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As mills and mines in the North Country shut down and white communities were clamoring for jobs, these northern prisons gave North Country politicians a convenient avenue for employment.
That paradigm, Mair said, smacked of white overlords watching over enslaved populations, of which 70% were people of color.
“The state has a hell of a burden that it must make right,” he said.
A major obstacle to the sale and reuse of Gabriels and Moriah Shock, at least in the state’s eyes, is that they are within the Forest Preserve, meaning that their sale would have to be facilitated by a constitutional amendment, a cumbersome, years-long process that so far has failed to gain momentum.
Panelists said it might make more sense for the state to develop the properties itself. There’s an acute need, they said, for both workforce housing and green-jobs training in the Adirondacks, making a significant state investment worth the cost. “We have a lot to do, but this is a powerful opportunity,” Mair said.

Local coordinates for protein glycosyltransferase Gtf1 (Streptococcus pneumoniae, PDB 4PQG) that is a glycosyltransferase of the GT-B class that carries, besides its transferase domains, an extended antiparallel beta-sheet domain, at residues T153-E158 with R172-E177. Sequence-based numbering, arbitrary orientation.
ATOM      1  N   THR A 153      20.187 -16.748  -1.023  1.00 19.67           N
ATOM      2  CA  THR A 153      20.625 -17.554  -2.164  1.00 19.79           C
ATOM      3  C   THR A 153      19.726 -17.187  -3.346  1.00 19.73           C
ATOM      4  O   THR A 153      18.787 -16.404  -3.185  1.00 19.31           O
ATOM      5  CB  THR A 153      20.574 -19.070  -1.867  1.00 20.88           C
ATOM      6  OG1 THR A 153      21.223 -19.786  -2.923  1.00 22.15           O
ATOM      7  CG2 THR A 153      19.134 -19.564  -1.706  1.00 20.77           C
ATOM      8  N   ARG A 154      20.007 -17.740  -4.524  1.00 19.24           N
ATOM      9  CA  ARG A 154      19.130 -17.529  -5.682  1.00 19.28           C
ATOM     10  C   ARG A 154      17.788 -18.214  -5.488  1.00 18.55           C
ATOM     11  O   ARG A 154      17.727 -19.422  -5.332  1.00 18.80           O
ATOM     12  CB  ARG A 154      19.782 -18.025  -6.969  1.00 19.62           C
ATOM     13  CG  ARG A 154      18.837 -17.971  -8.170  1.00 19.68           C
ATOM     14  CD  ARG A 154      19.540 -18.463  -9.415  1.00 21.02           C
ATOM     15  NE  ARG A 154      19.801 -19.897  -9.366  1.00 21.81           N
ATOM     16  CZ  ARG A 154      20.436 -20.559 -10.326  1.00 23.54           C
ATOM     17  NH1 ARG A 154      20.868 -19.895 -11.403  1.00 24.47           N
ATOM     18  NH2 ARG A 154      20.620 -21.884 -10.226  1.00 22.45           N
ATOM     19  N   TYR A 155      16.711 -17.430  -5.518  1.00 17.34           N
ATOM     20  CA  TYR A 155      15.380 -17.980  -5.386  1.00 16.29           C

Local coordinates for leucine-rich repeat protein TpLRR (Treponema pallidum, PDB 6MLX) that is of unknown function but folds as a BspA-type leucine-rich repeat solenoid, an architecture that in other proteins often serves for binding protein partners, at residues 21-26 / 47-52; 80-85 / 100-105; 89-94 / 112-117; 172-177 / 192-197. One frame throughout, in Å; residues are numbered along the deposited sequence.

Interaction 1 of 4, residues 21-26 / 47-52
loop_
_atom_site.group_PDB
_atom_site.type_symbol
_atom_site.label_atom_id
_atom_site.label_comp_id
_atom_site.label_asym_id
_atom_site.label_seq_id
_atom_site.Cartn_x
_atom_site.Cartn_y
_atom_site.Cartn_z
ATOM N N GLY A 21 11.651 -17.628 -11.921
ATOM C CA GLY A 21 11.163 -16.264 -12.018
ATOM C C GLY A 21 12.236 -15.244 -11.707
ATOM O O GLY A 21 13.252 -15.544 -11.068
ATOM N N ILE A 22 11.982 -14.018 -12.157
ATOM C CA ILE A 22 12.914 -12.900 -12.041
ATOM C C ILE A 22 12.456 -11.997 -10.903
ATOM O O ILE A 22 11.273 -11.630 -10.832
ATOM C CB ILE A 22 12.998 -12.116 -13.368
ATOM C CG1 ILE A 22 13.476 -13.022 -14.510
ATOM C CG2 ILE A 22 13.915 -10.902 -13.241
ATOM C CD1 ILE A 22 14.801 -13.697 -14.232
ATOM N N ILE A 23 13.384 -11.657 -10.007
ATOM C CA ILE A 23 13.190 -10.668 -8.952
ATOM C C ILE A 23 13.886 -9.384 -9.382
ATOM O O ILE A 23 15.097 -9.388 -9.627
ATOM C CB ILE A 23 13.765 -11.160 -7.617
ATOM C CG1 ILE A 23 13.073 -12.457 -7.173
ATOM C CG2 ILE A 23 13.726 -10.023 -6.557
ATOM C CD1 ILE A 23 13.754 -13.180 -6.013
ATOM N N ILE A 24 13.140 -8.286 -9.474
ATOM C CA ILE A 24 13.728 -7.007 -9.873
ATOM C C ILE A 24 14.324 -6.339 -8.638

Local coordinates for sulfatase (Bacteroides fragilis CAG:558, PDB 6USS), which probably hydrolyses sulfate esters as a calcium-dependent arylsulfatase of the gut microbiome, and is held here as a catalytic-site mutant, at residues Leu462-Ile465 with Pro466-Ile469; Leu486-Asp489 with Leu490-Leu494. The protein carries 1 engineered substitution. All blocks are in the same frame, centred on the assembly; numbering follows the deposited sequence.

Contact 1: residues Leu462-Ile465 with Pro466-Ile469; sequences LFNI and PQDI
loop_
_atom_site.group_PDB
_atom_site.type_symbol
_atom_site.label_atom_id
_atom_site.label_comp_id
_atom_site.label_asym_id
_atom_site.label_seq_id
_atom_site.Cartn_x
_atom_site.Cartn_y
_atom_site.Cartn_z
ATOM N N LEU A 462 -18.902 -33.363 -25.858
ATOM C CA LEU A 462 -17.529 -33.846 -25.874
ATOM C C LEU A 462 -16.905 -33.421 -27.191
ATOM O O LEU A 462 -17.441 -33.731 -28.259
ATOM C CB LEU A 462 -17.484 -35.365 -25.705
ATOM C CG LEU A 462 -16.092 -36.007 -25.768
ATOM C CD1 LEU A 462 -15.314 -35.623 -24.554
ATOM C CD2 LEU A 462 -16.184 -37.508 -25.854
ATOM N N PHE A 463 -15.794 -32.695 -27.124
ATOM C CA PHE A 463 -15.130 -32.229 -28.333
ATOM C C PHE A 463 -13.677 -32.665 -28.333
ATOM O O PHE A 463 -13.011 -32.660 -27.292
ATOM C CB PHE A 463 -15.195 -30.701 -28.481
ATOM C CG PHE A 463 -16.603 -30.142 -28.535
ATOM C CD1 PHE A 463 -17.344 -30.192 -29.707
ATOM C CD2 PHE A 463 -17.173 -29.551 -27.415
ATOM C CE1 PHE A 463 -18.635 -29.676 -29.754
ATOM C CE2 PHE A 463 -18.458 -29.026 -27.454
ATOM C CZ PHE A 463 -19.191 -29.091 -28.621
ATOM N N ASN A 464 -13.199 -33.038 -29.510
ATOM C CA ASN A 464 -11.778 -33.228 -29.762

Running parallel to economics, panelists said, is the need to face an ugly era in Adirondack history head on, and approach it as a chance to use the old buildings as beacons of education and social justice. But a relatively recent movement in the name of Adirondack diversity faces cultural challenges of its own, one that can’t be addressed through a state budget appropriation.
The period of mass incarceration left a stain that will be difficult to cleanse, and is a roadblock for diversification. People of color “are scared to go North, because they think of it as prison country,” Green said. “There’s a lot of work that has to be done.”